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Monday, May 20, 2013

Is A Force Majeure Of The Comex Gold Exchange Really Just A Tinfoil Hat Theory?

On Thursday Reuters reported again on the tight supply conditions out of Asia. The story in the press has been reported as “high premiums for physical” but in reality the following quote is more descriptive.”Honestly, we don’t have enough physical gold to supply to the Chinese,” said a dealer in Singapore.  ”This is mad.”

Such stories are widespread and extend even to South Africa. According to the U.S. Census Bureau’s foreign trade division, 20,013 kilograms of unwrought gold worth $982 million left New York’s Kennedy International Airport for somewhere in South Africa ["Is South African Mint Short of Gold?"].

I’ve been posting articles on the complete stoppage of delivery to the Shanghai  Gold Exchange (SGE). Night after night there have been no deliveries made. The gold is “somewhere else.” Thursday, before the Friday POG dump du jour, demand was picking up again as 19,527 kg traded in the Au 9999 class. Then ignoring Chinese demand after the Shanghai closes, the bear raids commence. At least Chinese grannies who missed the first swoon will get a second chance. With the extreme shortage of actual gold available — if we get another spike over 25,000 kg in SGE demand — the paper gold tigers kiss their crazy asses goodbye.

The other story that gets big play in the American press is the large-scale dumping of the gold ETF by institutional investors. This is now an old story. The GLD ETF coughed up 96,000 oz in Friday’s rout. That’s not completely inconsequential, but since I’m  convinced that this bear attack is designed to spook ETF holders out of gold shares that can be exchanged in 100,000 share lots for physical, this is really not much of a take. So the whole institutional dumping story is exaggerated at this point. The way the market traded Friday, I was expecting more. The managed-money Boyz may have spit out some more paper contracts, but those players are already at the lowest levels of paper gold exposure since the gold bottom of late 2008 (see last chart).

The open interest of June contracts that have not yet rolled over into August is another marker. We are two weeks from first notice on May 31 and 195,938 June contracts (19.594 million oz) remain outstanding.

Harvey Organ calculates that an extremely high 301,900 oz is standing for delivery next week as the off month of May closes out.  That’s 10x normal for May. June is the big month. Although the sentiment in the gold bug community is that this is a manipulation, more and more I think the apt description is that a whale(s) or rogue traders are aggressively shorting into an otherwise solid “market”.  These Boyz are more nuts or loucura than crafty.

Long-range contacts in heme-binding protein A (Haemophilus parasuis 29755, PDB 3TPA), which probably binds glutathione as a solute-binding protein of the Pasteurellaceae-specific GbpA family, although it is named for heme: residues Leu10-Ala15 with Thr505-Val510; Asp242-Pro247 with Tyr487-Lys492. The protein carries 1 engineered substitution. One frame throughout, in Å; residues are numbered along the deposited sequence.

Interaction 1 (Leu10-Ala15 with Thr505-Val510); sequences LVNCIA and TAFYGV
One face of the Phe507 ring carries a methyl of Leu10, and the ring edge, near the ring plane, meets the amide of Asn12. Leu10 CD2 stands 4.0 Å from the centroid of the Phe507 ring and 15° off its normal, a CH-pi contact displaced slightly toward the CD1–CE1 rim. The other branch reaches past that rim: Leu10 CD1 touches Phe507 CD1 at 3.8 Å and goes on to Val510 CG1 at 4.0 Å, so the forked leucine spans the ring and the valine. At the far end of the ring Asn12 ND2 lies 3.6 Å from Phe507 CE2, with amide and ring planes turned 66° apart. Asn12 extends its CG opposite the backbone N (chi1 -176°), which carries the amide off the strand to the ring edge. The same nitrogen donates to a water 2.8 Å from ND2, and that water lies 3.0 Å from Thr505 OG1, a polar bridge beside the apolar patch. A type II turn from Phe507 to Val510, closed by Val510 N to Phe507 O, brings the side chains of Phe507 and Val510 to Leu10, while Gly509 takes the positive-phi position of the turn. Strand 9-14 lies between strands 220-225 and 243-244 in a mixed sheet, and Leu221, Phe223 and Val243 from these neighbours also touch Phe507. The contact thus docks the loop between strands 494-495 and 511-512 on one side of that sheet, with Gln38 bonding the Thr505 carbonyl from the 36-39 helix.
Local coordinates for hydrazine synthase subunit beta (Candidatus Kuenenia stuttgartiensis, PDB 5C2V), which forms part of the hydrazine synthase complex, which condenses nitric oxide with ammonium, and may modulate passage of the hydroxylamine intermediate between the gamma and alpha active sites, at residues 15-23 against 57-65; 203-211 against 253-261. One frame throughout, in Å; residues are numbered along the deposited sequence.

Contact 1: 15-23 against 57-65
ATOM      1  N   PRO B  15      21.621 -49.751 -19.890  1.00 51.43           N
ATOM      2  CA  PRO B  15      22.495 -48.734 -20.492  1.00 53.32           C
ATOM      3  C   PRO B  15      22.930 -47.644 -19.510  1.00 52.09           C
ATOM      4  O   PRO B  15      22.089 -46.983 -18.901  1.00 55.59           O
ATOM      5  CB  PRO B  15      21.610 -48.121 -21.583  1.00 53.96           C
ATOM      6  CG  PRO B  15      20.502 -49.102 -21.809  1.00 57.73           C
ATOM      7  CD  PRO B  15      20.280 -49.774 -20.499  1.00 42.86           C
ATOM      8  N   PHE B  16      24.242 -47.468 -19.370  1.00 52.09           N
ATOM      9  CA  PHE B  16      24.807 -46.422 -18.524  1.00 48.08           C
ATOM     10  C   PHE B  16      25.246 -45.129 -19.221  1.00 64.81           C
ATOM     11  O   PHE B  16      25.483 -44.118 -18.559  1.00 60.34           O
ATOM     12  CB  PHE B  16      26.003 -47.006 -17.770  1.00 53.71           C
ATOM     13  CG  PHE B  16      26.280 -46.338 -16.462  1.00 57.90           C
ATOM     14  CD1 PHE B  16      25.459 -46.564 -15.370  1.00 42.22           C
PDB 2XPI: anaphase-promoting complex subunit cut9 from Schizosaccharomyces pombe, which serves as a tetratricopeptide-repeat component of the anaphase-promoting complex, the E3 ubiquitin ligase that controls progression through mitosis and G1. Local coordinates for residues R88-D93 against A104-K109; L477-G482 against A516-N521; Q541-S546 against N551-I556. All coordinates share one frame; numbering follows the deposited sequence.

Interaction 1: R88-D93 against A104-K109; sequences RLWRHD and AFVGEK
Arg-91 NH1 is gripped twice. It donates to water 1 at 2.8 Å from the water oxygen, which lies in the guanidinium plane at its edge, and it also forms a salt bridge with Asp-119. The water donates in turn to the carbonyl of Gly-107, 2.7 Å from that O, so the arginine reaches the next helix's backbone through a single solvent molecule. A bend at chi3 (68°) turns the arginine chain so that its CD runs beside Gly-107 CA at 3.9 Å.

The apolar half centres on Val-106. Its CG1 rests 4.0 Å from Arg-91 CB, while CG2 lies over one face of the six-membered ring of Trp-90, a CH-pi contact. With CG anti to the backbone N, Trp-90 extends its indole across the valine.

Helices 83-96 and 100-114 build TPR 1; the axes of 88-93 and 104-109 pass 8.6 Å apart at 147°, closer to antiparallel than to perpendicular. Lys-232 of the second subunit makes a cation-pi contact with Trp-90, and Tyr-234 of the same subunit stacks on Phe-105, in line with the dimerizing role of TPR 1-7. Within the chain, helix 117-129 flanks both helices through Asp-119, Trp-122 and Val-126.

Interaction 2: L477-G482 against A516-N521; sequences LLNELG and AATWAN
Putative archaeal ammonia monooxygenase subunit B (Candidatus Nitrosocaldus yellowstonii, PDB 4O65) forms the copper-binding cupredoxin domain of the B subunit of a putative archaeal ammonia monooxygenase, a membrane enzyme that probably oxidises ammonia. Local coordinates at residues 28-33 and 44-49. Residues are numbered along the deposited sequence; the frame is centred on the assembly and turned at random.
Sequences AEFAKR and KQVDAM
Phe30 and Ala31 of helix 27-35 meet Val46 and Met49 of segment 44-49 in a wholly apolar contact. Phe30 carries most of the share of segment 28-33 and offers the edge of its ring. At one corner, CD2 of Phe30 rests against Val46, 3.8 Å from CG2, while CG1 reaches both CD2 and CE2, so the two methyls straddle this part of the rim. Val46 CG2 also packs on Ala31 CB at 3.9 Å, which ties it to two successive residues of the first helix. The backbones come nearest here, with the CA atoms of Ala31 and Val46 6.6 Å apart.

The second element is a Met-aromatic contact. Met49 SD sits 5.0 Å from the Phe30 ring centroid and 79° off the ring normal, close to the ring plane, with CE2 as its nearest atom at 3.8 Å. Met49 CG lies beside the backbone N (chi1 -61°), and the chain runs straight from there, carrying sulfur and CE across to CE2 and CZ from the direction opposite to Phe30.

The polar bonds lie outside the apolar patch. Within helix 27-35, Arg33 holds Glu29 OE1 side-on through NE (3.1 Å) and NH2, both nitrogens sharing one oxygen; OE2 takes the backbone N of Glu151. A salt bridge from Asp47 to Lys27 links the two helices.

Another indicator is the low inventories on the Comex. Gold bulls are pointing to this, suggesting that the Comex is in trouble. Detractors claim that this has happened before. Although gold rallied, the Comex survived a force majeure and scandal. Yes, as the charts below show, there has been less registered gold in Comex warehouses before (in July 2011 and February 2010, for example); and, yes, the Comex and paper-gold scheme made it through.

There’s a key distinction this time, however. In prior inventories-on-fumes episodes, there was a lot more producer hedging in place (see producer CoT position last chart), and thus there was steady delivery of a real product — actual physical gold. Today, we have a completely different setup: There’s little producer hedging.

On the chart below, the last digit (0) is slightly cut off; but it indicates in February 2010 that there were about 140,000 contracts hedged by producers. In July 2011, there were 200,000 or 20 million ounces. Hedged gold translates into delivered gold to the Comex warehouse. Today, there are only 27,066 (2.7 million ounces) hedged, and this is spread out for delivery over months and even years. Further, the CoT data indicates that in the week ending Tuesday, May 14, producers closed out a whopping 1.04 million ounces of hedges.

This may also suggest that gold producers prefer to sell their gold elsewhere and bypass the Comex altogether as a legitimate place to conduct business. I truly believe that the poorly regulated Comex is suffering reputational risk and is a hollow, corrupt example of the original purpose of a commodity exchange. Since there no price discovery on the Comex, it wouldn’t surprise me if virtually all producer deliveries disappeared simply because there are better prices to be had in the physical gold market.

The commercial and producer indicator on its own is very bullish, but this seems especially so today because of its challenge to the paper gold Comex “market.” Detractors who call the force majeure prospect a tinfoil-hat theory would be well advised not to simply dismiss this development.

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